Publication Detail

Fish swimming optimization and exploiting multi-body hydrodynamic interactions for underwater navigation

Audrey Maertens
161 pp.
MITSG 15-03

When walking, driving or riding a bicycle, we mostly rely on vision to avoid obstacles and evaluate optimal paths. Underwater, vision is usually limited, but flow structures resulting from the hydrodynamic interactions between inert and/or living bodies contain rich information, which fish can read through a dedicated sensory system, the lateral line. Fish can even extract energy from these flow features. Immersed Boundary Methods (IBMs) are particularly well suited to simulate flows resulting from several moving bodies. In this thesis, the difficulty of most existing IBMs to accurately handle Reynolds numbers higher than 103 is discussed, and a second order boundary treatment that significantly improves the accuracy at intermediate Reynolds number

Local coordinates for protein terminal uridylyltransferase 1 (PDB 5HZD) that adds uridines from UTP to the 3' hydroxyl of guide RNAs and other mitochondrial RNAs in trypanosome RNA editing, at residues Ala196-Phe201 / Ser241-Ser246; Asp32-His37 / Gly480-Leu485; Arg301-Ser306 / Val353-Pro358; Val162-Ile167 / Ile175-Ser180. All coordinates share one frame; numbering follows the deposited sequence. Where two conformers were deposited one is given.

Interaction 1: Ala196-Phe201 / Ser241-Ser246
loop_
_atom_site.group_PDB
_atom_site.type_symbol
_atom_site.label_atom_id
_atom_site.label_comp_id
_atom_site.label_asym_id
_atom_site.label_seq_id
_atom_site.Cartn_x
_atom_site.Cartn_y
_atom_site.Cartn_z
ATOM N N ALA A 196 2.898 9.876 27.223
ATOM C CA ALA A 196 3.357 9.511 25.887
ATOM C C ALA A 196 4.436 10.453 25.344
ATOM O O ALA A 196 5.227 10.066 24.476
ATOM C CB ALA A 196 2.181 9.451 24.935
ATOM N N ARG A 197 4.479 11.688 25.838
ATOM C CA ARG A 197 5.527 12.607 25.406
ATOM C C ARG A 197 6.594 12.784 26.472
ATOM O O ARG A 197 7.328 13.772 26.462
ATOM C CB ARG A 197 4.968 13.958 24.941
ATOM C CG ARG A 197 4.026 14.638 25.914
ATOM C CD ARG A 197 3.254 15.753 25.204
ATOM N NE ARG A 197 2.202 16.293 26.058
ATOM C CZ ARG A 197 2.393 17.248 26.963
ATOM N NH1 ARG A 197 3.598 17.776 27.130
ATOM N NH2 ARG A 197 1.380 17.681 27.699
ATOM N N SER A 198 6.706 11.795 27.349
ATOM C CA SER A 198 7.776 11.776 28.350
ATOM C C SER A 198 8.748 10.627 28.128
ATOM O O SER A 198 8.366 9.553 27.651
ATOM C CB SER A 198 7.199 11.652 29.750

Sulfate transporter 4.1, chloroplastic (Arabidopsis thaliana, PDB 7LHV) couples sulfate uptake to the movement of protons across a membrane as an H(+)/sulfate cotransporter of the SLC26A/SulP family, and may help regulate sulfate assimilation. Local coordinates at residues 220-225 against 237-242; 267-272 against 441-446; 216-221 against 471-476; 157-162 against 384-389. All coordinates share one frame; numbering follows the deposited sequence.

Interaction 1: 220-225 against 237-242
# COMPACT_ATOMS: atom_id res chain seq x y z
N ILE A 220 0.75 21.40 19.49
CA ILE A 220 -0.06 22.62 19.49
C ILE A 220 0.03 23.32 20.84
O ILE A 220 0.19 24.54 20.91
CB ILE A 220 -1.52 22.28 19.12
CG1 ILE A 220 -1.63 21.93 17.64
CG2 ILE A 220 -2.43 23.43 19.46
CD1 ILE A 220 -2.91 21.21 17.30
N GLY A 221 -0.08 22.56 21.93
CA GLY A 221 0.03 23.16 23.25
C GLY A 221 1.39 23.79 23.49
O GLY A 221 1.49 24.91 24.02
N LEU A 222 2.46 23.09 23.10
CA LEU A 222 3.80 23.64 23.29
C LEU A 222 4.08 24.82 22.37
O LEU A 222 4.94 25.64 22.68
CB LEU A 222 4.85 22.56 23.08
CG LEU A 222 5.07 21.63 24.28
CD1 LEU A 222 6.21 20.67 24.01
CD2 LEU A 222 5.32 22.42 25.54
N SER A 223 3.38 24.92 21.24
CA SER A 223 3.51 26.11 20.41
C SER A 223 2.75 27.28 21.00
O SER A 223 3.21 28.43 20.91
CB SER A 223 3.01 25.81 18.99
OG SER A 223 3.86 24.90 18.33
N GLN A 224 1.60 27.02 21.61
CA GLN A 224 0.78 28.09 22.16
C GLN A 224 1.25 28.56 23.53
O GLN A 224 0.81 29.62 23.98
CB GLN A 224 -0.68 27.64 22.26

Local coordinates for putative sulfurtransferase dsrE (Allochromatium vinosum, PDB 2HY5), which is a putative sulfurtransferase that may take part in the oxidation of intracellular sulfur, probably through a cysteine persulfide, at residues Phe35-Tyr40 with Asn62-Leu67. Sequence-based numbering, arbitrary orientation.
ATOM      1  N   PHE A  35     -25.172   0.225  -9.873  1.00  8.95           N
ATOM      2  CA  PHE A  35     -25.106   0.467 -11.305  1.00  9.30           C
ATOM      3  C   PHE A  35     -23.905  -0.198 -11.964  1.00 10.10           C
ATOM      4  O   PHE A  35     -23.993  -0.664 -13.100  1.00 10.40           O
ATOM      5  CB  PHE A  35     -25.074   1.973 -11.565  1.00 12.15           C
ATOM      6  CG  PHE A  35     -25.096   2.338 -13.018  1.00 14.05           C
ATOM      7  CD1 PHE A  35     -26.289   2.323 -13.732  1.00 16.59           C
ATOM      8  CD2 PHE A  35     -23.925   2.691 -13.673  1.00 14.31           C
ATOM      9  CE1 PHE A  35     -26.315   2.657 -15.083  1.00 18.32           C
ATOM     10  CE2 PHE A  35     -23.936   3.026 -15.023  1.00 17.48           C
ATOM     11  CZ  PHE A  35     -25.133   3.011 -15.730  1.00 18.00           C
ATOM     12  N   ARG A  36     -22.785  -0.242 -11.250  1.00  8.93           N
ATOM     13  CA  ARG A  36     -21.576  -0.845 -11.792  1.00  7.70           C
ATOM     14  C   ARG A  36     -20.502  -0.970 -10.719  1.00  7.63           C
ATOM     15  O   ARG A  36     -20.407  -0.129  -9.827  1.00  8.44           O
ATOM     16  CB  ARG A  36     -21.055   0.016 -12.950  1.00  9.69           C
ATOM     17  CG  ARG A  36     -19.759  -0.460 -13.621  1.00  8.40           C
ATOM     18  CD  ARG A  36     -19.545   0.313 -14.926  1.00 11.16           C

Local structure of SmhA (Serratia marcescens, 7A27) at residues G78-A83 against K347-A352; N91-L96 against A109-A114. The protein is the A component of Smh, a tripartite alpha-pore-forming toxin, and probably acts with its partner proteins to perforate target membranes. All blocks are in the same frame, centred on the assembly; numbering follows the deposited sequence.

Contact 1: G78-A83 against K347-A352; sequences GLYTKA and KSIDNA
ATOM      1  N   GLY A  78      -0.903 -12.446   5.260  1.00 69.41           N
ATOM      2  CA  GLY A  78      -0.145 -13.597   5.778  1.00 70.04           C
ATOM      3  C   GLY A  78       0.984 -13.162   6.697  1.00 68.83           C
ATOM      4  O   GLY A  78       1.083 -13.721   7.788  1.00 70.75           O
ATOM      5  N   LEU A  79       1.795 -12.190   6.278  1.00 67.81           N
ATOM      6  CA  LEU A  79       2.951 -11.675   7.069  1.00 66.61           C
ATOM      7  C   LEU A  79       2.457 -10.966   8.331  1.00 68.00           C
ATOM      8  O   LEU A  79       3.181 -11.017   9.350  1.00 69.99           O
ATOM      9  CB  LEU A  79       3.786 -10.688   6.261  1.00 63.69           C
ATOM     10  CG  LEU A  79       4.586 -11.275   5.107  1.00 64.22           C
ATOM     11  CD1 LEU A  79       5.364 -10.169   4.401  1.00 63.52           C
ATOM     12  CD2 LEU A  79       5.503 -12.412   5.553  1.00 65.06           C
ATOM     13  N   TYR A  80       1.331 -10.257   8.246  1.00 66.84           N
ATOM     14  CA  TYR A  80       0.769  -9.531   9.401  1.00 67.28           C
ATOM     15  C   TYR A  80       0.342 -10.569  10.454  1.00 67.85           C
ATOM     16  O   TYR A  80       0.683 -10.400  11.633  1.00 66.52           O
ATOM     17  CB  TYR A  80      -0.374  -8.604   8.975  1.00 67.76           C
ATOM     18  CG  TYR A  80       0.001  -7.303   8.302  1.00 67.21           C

(10^3 <

type: Full theses / dissertations

Parent Project

Project No.: 2011-R/RCM-30
Title: Energy Efficient AUV using a Lateral Line Sensor

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